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SECS 0.2 (released dec 2, 2008)

This is the second version of a functional secs library written in Tcl. The second milestone has been reached now: multi-block transfer works. A lot of tests have been done in real-life, assuring that the libary behaves well when losing and re-establishing connections and in a lot of different real-life situations.

The release can be downloaded from:

Just unpack the .zip file, and put the file somewhere that Tcl can find it. For more information, see the README file from the distribution.

SECS 0.1 (released oct 9, 2008)

This is the first version of a functional secs library written in Tcl. The first milestone has been reached now: This library can connect to other tools through the HSMS or SECS-I protocol.

Features: SECS-I/SECS-II/HSMS functionality works, although only a small number of SECS messages are actually implemented. HSMS is complete, SECS-I is lacking multi-block transfer. Documentation and a test suite is being worked at.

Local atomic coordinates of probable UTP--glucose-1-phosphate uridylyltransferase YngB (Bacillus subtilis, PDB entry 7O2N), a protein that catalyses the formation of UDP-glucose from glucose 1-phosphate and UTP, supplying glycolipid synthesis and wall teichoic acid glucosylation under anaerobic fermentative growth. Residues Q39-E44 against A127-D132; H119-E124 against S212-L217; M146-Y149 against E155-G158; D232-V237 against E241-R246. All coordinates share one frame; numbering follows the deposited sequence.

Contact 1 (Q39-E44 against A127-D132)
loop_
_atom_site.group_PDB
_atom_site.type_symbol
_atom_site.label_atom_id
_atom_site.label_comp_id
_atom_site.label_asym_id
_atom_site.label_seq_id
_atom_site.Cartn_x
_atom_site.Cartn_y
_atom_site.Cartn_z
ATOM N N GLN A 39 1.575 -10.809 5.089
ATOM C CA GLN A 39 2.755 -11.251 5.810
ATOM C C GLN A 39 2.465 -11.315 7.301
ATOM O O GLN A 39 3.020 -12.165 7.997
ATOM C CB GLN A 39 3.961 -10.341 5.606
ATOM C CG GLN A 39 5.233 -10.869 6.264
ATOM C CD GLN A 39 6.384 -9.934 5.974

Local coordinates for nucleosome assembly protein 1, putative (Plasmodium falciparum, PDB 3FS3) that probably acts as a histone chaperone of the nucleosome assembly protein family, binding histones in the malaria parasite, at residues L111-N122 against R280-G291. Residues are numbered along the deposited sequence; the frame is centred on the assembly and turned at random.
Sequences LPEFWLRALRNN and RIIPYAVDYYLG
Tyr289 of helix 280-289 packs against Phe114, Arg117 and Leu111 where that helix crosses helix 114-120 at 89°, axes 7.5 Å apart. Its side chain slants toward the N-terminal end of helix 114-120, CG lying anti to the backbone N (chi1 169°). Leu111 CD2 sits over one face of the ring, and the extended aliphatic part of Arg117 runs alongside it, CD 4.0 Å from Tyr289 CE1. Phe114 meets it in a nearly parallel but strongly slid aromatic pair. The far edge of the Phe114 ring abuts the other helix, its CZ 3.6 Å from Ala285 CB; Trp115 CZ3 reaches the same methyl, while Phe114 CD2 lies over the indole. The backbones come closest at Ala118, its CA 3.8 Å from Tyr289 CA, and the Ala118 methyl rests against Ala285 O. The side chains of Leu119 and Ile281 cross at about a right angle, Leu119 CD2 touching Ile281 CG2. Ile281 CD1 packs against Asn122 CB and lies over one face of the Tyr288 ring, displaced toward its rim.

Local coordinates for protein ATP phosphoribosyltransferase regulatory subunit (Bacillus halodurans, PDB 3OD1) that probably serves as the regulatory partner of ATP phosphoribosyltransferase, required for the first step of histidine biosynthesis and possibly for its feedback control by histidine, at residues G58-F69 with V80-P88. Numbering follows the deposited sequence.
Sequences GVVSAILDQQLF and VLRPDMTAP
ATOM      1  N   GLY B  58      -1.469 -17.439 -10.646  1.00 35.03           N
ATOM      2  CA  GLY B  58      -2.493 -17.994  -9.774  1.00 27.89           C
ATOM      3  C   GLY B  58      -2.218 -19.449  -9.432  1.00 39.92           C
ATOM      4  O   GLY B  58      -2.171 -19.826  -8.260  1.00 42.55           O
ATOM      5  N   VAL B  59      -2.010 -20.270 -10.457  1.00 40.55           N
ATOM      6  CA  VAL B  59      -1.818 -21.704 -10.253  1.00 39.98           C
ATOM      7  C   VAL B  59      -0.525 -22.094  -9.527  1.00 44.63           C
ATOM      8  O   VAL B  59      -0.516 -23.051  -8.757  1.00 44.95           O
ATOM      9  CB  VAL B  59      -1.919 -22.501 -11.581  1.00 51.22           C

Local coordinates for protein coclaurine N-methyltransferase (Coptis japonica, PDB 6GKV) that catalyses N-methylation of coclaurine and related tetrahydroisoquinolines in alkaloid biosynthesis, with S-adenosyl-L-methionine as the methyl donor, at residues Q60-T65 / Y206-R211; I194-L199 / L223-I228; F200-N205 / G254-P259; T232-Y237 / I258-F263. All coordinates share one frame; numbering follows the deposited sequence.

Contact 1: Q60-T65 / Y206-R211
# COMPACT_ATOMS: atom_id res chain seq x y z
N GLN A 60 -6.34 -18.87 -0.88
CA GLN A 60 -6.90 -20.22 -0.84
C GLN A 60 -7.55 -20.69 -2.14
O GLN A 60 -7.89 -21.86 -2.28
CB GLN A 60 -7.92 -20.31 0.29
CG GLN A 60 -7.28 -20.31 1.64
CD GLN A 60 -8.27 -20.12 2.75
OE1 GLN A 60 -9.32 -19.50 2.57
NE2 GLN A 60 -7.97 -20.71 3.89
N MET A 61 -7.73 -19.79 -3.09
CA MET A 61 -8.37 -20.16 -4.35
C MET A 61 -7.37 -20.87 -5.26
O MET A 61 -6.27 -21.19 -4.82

This package provides support for the SECS/HSMS protocol to Tcl. The ideas behind this package were explained in the EuroTcl 2008 conference in Strassbourg, here more about it can be found.

Although the first version is written in Tcl, I welcome anyone to participate in other languages. Ideally, there would be a C-library with the most basic functionality, and wrappers for all kinds of other languages. But I could imagine there is a desire for a 100% java solution as well.

This SECS library is NOT SEMI SECS/GEM-compatible, simply because it doesn't implement all required messages. But in practice, it implements most of them, and if something is missing you can easily add it. In practice that should not be a problem (GNU/Linux is not UNIX either........)

This project started from the observation that a socket protocol is easy to be implemented in Tcl, leading to quick results which can easily be verified by simply communicating with real tools (or tool simulators). Sharing that experience with others could be the beginning of something nice.


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Written by: Updated: Dec 2, 2008
Jan Nijtmans